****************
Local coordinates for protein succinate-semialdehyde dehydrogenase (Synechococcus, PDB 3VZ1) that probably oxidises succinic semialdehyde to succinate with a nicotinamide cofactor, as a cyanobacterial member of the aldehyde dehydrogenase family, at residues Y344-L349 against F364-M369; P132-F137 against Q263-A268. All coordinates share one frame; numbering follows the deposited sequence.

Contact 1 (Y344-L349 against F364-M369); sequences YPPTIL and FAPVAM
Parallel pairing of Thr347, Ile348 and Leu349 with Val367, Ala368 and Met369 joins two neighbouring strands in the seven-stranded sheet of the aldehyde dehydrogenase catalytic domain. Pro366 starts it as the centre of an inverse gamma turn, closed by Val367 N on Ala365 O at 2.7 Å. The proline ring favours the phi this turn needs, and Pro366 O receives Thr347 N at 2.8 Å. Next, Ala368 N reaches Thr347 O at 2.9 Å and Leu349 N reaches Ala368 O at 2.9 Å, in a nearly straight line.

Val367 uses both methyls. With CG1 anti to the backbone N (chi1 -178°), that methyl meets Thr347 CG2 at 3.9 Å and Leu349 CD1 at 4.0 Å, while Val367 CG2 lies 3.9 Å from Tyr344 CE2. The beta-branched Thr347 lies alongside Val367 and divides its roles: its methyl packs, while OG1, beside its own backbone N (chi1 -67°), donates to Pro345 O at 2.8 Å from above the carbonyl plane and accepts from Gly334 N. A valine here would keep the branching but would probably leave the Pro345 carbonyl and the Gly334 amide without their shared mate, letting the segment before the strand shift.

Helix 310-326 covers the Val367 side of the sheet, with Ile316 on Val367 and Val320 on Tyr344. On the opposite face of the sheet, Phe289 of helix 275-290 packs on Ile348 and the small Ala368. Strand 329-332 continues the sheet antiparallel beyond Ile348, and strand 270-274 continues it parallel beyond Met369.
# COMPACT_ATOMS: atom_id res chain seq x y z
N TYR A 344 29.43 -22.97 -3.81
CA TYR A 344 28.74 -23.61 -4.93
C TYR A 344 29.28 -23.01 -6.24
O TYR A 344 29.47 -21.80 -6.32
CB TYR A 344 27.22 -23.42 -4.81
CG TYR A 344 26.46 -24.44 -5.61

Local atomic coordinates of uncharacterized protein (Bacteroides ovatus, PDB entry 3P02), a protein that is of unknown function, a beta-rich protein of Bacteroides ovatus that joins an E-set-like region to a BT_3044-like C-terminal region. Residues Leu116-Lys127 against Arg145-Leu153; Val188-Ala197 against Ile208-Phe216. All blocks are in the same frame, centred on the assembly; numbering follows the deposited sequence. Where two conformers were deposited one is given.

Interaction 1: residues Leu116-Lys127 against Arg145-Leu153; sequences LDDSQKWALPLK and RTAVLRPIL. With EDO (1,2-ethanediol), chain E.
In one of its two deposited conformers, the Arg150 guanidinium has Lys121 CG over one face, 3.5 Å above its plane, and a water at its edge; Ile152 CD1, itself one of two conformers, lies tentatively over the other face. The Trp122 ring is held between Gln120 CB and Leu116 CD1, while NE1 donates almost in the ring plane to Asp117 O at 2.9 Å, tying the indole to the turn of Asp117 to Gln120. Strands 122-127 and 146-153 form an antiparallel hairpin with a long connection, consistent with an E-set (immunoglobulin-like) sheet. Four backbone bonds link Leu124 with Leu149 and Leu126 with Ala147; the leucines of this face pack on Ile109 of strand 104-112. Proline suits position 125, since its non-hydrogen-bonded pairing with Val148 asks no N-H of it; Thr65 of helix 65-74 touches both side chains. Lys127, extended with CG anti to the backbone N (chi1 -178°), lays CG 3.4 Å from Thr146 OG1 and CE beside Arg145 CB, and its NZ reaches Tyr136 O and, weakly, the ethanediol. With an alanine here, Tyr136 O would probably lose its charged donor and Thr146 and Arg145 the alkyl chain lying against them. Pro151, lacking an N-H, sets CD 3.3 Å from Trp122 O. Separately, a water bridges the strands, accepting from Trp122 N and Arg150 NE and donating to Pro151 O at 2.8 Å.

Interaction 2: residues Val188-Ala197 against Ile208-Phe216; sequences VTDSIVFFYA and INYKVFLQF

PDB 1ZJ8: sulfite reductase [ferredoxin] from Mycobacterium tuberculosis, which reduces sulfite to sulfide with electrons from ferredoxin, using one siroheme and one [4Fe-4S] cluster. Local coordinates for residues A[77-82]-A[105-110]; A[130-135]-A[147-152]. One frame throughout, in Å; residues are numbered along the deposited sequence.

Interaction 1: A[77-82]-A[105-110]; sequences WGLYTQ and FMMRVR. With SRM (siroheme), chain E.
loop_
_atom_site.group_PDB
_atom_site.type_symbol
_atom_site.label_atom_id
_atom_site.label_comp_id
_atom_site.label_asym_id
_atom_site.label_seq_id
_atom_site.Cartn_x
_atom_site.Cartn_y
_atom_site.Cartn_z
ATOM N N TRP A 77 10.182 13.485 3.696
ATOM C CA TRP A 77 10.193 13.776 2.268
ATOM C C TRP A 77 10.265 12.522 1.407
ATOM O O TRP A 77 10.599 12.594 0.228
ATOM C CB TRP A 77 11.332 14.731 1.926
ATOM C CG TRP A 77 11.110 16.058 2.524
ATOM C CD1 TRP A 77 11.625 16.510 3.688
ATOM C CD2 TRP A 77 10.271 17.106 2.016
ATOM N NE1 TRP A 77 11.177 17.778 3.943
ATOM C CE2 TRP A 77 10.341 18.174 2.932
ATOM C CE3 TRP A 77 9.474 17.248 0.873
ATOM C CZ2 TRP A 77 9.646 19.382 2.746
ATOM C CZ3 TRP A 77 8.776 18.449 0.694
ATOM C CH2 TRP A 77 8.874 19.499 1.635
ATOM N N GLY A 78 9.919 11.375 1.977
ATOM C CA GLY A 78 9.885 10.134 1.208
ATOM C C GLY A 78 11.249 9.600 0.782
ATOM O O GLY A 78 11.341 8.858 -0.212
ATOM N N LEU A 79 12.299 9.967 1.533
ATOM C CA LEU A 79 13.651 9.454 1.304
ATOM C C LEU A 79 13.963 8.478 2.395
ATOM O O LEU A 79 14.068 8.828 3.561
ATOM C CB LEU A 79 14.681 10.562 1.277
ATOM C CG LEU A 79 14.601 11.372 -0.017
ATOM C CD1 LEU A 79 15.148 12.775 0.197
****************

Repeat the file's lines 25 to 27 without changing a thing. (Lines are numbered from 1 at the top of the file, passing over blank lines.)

_atom_site.label_seq_id
_atom_site.Cartn_x
_atom_site.Cartn_y